The Betrothal

By Edna St. Vincent Millay 1892–1950
Oh, come, my lad, or go, my lad,
And love me if you like.
I shall not hear the door shut
Nor the knocker strike.

Oh, bring me gifts or beg me gifts,
And wed me if you will.
I'd make a man a good wife,
Sensible and still.

And why should I be cold, my lad,
And why should you repine,
Because I love a dark head
That never will be mine?

I might as well be easing you
As lie alone in bed
And waste the night in wanting
A cruel dark head.

You might as well be calling yours
What never will be his,
And one of us be happy.
There's few enough as is.

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Poet Edna St. Vincent Millay 1892–1950

POET’S REGION U.S., New England

Subjects Relationships, Love, Men & Women, Infatuation & Crushes, Unrequited Love, Heartache & Loss

Poetic Terms Common Measure

 Edna St. Vincent Millay

Biography

Throughout much of her career, Pulitzer Prize-winner Edna St. Vincent Millay was one of the most successful and respected poets in America. She is noted for both her dramatic works, including Aria da capo, The Lamp and the Bell, and the libretto composed for an opera, The King’s Henchman, and for such lyric verses as “Renascence” and the poems found in the collections A Few Figs From Thistles, Second April, and The Ballad of the . . .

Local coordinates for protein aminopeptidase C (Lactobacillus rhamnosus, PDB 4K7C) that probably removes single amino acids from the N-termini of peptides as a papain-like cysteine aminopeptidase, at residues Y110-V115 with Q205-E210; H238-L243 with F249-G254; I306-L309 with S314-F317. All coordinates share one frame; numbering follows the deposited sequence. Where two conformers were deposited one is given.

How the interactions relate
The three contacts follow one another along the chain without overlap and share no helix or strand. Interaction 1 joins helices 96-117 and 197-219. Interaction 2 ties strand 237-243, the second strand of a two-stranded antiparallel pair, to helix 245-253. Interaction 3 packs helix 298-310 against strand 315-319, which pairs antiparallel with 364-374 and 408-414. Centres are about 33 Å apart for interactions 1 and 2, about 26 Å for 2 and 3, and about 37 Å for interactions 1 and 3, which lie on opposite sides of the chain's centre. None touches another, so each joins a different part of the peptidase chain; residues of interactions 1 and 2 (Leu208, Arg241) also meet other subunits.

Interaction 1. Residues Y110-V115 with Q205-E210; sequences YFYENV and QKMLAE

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Poem Categorization

SUBJECT Relationships, Love, Men & Women, Infatuation & Crushes, Unrequited Love, Heartache & Loss

POET’S REGION U.S., New England

Poetic Terms Common Measure

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Originally appeared in Poetry magazine.

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